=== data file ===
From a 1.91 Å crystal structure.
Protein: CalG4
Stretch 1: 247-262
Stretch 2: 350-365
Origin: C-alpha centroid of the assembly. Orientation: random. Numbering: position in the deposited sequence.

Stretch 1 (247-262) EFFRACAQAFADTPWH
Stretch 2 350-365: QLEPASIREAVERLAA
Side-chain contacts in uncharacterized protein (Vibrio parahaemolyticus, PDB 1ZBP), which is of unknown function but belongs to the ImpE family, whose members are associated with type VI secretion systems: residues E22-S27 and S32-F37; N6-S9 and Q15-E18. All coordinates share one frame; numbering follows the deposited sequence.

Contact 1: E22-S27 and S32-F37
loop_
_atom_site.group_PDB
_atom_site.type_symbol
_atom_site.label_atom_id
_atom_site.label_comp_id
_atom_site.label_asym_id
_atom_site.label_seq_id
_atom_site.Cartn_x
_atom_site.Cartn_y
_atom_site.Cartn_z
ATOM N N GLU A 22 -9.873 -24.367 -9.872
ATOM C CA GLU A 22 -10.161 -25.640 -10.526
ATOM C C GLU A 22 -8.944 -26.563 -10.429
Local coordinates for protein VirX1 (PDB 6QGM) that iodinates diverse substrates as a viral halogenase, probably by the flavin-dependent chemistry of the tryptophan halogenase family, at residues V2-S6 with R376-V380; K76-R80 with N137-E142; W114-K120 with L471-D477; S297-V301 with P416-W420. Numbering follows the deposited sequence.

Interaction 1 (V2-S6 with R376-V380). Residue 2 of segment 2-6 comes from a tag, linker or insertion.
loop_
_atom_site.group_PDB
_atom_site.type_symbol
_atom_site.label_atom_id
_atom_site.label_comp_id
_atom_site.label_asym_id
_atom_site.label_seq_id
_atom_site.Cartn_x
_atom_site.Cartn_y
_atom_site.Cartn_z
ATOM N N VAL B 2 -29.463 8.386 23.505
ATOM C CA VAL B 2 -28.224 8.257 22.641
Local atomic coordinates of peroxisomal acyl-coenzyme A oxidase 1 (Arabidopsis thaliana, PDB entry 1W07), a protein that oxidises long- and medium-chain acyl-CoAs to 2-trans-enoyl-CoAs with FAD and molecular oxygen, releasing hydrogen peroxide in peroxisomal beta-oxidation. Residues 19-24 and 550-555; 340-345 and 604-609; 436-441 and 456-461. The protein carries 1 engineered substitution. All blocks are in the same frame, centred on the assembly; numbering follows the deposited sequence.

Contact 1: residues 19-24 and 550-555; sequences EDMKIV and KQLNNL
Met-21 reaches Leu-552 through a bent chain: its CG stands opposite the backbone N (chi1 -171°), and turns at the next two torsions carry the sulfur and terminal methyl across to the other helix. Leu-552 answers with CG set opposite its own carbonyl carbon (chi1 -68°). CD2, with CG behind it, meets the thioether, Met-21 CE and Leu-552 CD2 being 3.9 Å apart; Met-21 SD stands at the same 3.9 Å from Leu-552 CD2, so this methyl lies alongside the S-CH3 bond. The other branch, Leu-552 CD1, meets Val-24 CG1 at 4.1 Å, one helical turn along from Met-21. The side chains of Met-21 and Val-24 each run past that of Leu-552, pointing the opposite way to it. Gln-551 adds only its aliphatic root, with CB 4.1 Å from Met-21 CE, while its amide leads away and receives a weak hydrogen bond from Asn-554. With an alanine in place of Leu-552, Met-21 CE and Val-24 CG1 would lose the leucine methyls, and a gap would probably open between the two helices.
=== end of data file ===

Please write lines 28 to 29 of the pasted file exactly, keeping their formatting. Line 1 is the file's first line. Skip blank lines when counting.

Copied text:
_atom_site.label_atom_id
_atom_site.label_comp_id